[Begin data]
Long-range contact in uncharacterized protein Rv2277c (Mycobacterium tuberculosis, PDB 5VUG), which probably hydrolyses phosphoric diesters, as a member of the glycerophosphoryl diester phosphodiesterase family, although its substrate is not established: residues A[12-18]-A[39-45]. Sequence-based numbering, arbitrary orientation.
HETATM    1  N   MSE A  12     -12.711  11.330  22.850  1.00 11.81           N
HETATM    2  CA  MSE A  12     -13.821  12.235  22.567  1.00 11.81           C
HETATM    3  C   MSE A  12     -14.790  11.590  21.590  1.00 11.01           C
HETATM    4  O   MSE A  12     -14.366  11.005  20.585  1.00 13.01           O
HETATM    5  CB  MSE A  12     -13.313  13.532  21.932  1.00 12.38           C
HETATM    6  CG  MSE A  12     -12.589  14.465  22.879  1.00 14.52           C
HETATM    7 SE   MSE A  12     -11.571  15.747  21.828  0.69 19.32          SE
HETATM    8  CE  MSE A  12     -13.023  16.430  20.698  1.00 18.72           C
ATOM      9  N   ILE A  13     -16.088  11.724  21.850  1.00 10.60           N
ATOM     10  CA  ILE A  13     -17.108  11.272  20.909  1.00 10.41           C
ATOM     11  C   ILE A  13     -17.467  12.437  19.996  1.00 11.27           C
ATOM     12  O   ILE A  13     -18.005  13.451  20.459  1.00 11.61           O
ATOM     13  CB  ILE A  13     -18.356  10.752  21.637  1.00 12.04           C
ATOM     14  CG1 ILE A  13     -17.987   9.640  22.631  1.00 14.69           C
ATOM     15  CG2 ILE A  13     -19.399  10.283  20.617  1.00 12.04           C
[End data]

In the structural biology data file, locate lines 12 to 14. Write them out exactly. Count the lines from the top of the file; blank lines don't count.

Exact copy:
ATOM     11  C   ILE A  13     -17.467  12.437  19.996  1.00 11.27           C
ATOM     12  O   ILE A  13     -18.005  13.451  20.459  1.00 11.61           O
ATOM     13  CB  ILE A  13     -18.356  10.752  21.637  1.00 12.04           C